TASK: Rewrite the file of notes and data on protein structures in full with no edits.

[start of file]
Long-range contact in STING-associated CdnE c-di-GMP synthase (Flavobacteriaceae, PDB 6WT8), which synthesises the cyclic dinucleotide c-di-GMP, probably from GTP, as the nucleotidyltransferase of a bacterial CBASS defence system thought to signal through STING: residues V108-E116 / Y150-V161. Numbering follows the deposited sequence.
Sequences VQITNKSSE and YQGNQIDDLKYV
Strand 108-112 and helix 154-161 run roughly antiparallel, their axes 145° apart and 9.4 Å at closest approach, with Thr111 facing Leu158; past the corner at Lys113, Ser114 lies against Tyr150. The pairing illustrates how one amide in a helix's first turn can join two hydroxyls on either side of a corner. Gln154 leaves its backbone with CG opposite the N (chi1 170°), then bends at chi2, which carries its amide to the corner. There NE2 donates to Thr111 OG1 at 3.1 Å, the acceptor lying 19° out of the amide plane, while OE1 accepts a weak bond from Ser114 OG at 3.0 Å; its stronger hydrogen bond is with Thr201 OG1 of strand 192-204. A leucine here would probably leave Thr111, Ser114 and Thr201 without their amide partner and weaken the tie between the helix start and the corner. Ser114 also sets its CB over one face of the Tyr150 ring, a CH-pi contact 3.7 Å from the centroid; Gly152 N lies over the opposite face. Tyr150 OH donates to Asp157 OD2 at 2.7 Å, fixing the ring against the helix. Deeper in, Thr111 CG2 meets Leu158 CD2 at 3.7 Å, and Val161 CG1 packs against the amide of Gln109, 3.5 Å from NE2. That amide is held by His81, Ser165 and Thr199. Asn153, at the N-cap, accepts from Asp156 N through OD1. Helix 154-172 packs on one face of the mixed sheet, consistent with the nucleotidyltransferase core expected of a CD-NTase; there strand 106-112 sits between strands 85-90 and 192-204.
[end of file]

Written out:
Long-range contact in STING-associated CdnE c-di-GMP synthase (Flavobacteriaceae, PDB 6WT8), which synthesises the cyclic dinucleotide c-di-GMP, probably from GTP, as the nucleotidyltransferase of a bacterial CBASS defence system thought to signal through STING: residues V108-E116 / Y150-V161. Numbering follows the deposited sequence.
Sequences VQITNKSSE and YQGNQIDDLKYV
Strand 108-112 and helix 154-161 run roughly antiparallel, their axes 145° apart and 9.4 Å at closest approach, with Thr111 facing Leu158; past the corner at Lys113, Ser114 lies against Tyr150. The pairing illustrates how one amide in a helix's first turn can join two hydroxyls on either side of a corner. Gln154 leaves its backbone with CG opposite the N (chi1 170°), then bends at chi2, which carries its amide to the corner. There NE2 donates to Thr111 OG1 at 3.1 Å, the acceptor lying 19° out of the amide plane, while OE1 accepts a weak bond from Ser114 OG at 3.0 Å; its stronger hydrogen bond is with Thr201 OG1 of strand 192-204. A leucine here would probably leave Thr111, Ser114 and Thr201 without their amide partner and weaken the tie between the helix start and the corner. Ser114 also sets its CB over one face of the Tyr150 ring, a CH-pi contact 3.7 Å from the centroid; Gly152 N lies over the opposite face. Tyr150 OH donates to Asp157 OD2 at 2.7 Å, fixing the ring against the helix. Deeper in, Thr111 CG2 meets Leu158 CD2 at 3.7 Å, and Val161 CG1 packs against the amide of Gln109, 3.5 Å from NE2. That amide is held by His81, Ser165 and Thr199. Asn153, at the N-cap, accepts from Asp156 N through OD1. Helix 154-172 packs on one face of the mixed sheet, consistent with the nucleotidyltransferase core expected of a CD-NTase; there strand 106-112 sits between strands 85-90 and 192-204.